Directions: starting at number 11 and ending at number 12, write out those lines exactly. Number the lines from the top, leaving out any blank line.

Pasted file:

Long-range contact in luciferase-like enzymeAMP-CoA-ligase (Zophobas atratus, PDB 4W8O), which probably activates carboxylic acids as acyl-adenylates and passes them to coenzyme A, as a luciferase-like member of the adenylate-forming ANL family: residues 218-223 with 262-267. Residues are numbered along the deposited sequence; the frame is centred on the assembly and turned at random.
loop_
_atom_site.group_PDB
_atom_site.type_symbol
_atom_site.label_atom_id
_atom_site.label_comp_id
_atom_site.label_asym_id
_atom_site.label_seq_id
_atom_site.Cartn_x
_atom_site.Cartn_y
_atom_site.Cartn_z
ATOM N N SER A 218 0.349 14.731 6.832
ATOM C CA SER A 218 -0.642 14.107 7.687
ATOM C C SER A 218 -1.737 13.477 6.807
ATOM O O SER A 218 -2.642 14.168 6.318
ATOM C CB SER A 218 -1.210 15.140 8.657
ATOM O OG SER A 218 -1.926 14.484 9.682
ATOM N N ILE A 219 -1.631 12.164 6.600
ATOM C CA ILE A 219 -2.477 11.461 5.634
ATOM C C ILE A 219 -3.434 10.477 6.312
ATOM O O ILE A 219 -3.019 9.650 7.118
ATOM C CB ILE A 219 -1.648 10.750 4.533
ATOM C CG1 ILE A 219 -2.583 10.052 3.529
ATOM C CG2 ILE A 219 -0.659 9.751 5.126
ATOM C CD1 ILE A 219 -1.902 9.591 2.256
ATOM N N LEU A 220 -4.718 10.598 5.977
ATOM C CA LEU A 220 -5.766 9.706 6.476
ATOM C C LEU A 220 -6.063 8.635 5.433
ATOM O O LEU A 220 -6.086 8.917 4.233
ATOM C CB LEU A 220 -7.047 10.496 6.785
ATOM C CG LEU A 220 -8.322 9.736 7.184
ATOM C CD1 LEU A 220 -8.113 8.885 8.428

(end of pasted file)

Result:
_atom_site.Cartn_z
ATOM N N SER A 218 0.349 14.731 6.832